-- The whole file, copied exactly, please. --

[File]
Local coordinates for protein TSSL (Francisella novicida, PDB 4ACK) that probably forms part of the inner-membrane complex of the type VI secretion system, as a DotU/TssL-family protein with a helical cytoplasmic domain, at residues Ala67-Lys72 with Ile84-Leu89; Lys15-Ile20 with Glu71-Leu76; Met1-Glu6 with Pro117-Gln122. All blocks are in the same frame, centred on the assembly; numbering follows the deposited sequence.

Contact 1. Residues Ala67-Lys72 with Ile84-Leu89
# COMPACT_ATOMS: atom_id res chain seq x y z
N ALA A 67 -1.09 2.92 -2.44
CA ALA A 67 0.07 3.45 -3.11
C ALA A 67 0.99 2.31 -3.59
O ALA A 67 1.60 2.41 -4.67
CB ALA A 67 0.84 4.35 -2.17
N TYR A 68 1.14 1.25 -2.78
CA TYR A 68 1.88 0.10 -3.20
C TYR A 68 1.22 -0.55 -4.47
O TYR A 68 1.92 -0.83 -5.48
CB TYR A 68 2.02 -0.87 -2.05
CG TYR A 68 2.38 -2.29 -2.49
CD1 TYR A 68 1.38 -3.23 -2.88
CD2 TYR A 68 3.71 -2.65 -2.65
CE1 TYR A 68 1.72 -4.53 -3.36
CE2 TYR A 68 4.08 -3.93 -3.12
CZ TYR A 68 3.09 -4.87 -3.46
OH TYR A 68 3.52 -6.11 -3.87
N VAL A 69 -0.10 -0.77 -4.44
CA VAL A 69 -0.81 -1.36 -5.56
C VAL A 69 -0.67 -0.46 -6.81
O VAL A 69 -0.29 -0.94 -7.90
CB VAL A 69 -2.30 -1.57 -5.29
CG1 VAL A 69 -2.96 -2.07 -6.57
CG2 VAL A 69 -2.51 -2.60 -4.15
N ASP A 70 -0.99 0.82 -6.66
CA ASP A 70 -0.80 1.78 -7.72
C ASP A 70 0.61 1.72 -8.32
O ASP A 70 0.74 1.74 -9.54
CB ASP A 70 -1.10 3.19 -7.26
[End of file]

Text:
Local coordinates for protein TSSL (Francisella novicida, PDB 4ACK) that probably forms part of the inner-membrane complex of the type VI secretion system, as a DotU/TssL-family protein with a helical cytoplasmic domain, at residues Ala67-Lys72 with Ile84-Leu89; Lys15-Ile20 with Glu71-Leu76; Met1-Glu6 with Pro117-Gln122. All blocks are in the same frame, centred on the assembly; numbering follows the deposited sequence.

Contact 1. Residues Ala67-Lys72 with Ile84-Leu89
# COMPACT_ATOMS: atom_id res chain seq x y z
N ALA A 67 -1.09 2.92 -2.44
CA ALA A 67 0.07 3.45 -3.11
C ALA A 67 0.99 2.31 -3.59
O ALA A 67 1.60 2.41 -4.67
CB ALA A 67 0.84 4.35 -2.17
N TYR A 68 1.14 1.25 -2.78
CA TYR A 68 1.88 0.10 -3.20
C TYR A 68 1.22 -0.55 -4.47
O TYR A 68 1.92 -0.83 -5.48
CB TYR A 68 2.02 -0.87 -2.05
CG TYR A 68 2.38 -2.29 -2.49
CD1 TYR A 68 1.38 -3.23 -2.88
CD2 TYR A 68 3.71 -2.65 -2.65
CE1 TYR A 68 1.72 -4.53 -3.36
CE2 TYR A 68 4.08 -3.93 -3.12
CZ TYR A 68 3.09 -4.87 -3.46
OH TYR A 68 3.52 -6.11 -3.87
N VAL A 69 -0.10 -0.77 -4.44
CA VAL A 69 -0.81 -1.36 -5.56
C VAL A 69 -0.67 -0.46 -6.81
O VAL A 69 -0.29 -0.94 -7.90
CB VAL A 69 -2.30 -1.57 -5.29
CG1 VAL A 69 -2.96 -2.07 -6.57
CG2 VAL A 69 -2.51 -2.60 -4.15
N ASP A 70 -0.99 0.82 -6.66
CA ASP A 70 -0.80 1.78 -7.72
C ASP A 70 0.61 1.72 -8.32
O ASP A 70 0.74 1.74 -9.54
CB ASP A 70 -1.10 3.19 -7.26